ECMAScript 6 (ES6) is the latest standard specification of JavaScript, the programming language of the Web. Since HTML5 and the birth of Node.js, the runtime that allows us to run JavaScript on the server or desktop, JavaScript has gained a unique momentum. There is a growing adoption rate among enterprises, embracing it into production, and thus its newest features were greatly awaited.

We created this cheat sheet as a list of ES6 features we use everyday. Trying to be comprehensive but concise at the same time, new API methods are left apart. For those who need them, make a quick search by yourself or try to explore the MDN documentation to catch the latest experimental APIs. However, some the most bleeding edge characteristics like async and await from the next specification draft (ES7) are included. This is because of most of us developers are going to use a transpiler like Babel anyway to get advantage of the newest JavaScript.

You can test out some of the mentioned tips by running the node REPL with this command:

node --use-strict $(node --v8-options | grep harm | awk '{print $1}' | xargs) #ES6

Or, use directly a babel-node to get the most of Javascript in your console.

Download JavaScript ES6 Cheat Sheet

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JavaScript (ES6 and Beyond) Cheat Sheet

Constants

let vs var

> const EULER = 2.7182818284
> EULER = 13
> EULER
> 2.7182818284

> var average = 5
> var average = (average + 1) / 2
> average
> 3
> let value = ‘hello world’
> let value = ‘what is new’
// -> throws TypeError: Identifier 'value' has already been declared

Warning! If array or object, the reference is kept constant. If the constant is a reference to an object, you can still modify the content, but never change the variable.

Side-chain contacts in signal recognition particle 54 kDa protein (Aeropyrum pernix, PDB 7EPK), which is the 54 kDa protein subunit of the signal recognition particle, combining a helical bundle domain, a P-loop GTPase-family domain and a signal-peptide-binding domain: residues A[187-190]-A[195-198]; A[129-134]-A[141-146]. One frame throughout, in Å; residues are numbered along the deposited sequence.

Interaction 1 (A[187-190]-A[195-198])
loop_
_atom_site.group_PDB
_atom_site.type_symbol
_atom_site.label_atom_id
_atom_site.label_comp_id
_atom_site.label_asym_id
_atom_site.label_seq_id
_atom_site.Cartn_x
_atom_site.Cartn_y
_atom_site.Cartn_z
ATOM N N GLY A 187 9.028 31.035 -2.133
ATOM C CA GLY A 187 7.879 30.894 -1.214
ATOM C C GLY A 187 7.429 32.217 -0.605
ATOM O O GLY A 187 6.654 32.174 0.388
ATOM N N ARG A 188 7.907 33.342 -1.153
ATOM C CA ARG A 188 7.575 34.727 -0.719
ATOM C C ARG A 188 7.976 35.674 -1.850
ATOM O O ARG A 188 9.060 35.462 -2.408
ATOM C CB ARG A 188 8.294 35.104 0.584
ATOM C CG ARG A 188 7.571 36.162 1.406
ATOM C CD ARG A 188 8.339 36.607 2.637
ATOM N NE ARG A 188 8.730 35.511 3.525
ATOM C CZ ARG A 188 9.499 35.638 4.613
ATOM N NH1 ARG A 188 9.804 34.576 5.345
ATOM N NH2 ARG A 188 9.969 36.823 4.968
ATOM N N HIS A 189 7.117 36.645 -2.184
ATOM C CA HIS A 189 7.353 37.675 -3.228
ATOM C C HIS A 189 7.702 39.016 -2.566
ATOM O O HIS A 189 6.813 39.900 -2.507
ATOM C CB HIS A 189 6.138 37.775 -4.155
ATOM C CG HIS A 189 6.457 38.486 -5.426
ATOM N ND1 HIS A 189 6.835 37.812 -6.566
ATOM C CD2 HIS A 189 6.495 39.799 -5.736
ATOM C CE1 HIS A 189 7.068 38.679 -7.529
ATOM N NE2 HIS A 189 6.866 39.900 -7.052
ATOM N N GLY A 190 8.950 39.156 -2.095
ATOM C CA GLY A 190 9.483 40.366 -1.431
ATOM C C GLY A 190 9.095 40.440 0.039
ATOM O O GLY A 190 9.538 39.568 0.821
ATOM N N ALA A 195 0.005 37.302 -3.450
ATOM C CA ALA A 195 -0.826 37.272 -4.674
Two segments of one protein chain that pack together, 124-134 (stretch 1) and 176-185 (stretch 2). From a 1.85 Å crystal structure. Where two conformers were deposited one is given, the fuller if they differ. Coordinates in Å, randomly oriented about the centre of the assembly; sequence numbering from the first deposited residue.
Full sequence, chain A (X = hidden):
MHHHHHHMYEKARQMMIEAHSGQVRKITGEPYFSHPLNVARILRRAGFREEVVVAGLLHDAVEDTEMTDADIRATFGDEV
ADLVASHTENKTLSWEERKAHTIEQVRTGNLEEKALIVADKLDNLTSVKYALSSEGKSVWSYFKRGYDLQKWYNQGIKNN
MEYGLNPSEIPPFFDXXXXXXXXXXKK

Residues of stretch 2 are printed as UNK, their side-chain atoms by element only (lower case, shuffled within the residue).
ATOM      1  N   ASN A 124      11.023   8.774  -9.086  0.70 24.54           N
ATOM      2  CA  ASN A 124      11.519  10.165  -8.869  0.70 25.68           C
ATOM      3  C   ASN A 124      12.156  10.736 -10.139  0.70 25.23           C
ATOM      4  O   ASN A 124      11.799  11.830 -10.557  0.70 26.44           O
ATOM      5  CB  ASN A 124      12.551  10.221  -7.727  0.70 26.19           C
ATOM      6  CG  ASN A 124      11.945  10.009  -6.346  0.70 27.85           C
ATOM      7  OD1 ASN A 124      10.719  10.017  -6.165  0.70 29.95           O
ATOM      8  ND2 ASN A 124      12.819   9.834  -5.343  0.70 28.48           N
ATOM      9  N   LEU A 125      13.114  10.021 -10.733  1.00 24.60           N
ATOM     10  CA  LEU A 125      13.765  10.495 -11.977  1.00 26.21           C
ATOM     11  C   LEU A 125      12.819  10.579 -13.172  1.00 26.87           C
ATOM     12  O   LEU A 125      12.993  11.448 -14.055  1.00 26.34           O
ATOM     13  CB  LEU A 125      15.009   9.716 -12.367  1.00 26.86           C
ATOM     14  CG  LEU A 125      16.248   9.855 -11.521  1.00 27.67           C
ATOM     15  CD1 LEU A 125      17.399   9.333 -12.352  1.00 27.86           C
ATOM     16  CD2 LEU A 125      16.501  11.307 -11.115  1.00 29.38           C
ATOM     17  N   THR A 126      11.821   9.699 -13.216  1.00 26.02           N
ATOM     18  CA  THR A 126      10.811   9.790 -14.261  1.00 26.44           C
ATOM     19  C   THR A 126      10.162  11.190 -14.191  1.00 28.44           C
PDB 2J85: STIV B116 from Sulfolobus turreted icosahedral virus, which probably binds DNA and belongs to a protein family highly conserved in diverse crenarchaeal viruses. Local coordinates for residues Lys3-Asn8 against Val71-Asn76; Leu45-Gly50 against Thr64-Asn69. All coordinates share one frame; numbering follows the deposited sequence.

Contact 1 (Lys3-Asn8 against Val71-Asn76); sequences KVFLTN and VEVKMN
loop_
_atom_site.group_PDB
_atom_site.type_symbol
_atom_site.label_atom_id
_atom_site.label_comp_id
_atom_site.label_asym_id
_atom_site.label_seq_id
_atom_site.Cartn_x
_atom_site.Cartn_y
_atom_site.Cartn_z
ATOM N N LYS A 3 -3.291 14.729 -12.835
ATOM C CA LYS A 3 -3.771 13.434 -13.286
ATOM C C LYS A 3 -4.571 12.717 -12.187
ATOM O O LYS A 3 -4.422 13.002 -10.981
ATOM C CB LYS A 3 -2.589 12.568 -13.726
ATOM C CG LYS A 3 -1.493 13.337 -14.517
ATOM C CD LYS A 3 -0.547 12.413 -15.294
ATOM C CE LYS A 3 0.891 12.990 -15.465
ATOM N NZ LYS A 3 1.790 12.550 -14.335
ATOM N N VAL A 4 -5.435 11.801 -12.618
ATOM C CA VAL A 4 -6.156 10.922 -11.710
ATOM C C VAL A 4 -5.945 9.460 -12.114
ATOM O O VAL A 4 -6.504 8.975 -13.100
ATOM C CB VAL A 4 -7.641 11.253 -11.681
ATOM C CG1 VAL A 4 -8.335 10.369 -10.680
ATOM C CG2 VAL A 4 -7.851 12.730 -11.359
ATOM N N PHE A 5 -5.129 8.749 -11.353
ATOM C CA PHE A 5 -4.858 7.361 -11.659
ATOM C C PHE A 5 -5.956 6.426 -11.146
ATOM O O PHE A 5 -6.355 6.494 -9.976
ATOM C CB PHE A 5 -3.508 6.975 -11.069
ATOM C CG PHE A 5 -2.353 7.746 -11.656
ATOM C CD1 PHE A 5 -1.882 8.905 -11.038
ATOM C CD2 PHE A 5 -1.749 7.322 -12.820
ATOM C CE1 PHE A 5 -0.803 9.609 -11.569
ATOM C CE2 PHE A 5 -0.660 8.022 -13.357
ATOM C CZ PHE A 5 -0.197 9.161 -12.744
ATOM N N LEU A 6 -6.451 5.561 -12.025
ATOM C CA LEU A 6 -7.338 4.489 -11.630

> const CONSTANTS = []
> CONSTANTS.push(EULER)
> CONSTANTS
> [ 2.7182818284 ]
> CONSTANTS = { ‘euler’: 2.7182818284 }
> CONSTANTS
> [ 2.7182818284 ]

Be aware of Temporal Dead Zones:

> console.log(val) // -> 'undefined'
> var val = 3
> console.log(val)
 // -> 3

Because it's equivalent to:

Binary, Octal and Hex Notation

> var val
> console.log(val)
> val = 3
> console.log(val)

> 0b1001011101 // 605
> 0o6745 // 3557
> 0x2f50a // 193802

Variables declared with "let/const" do not get hoisted:

New Types

> console.log(val)
// -> Throws ReferenceError
> let val = 3
> console.log(val)
// -> 3

Symbols, Maps, WeakMaps and Sets

Arrow Function

New Scoped Functions

> setTimeout(() => {
…  console.log(‘delayed’)
… }, 1000)

> {
… let cue = 'Luke, I am your father'
 console.log(cue)
… }
> 'Luke, I am your father'

Equivalent with Anonymous Function

Equivalent with Immediately Invoked Function Expressions (IIFE)

> setTimeout(function () {
…   console.log(‘delayed’)
… }.bind(this), 1000)

> (function () {
… var cue = 'Luke, I am your father'
… console.log(cue) // 'Luke, I am –
… }())
> console.log(cue)
// Reference Error

Object Notation Novelties

String Interpolation, Thanks to Template Literals

// Computed properties
> let key = new Date().getTime()
> let obj = {  [key]: “value” }
> obj
> { '1459958882881': 'value' }

// Object literals
balloon = { color, size };

// Same as
balloon = {
  color: color,
  size: size

}

// Better method notations
obj = {
   foo (a, b) { … },
   bar (x, y) { … }
}

> const name = 'Tiger'
> const age = 13
>
console.log(`My cat is named ${name} and is ${age} years old.`)
> My cat is named Tiger and is 13 years old.

// We can preserve newlines…
let text = ( `cat
dog
nickelodeon`
)

Default Params

> function howAreYou (answer = ‘ok’) {      
 console.log(answer) // probably ‘ok’
}

Promises

Classes, Inheritance, Setters, Getters

new Promise((resolve, reject) => {
  request.get(url, (error, response,  
  body) => {
    if (body) {
        resolve(JSON.parse(body));
      } else {
        resolve({});
      }
  })
}).then(() => { ... })
.catch((err) => throw err)

// Parallelize tasks
Promise.all([
   promise1, promise2, promise3
]).then(() => {
   // all tasks are finished
})

class Rectangle extends Shape {
  constructor (id, x, y, w, h) {
    super(id, x, y)
    this.width = w
    this.height = h
  }
  // Getter and setter
  set width (w) { this._width = w }
  get width () { return this._width }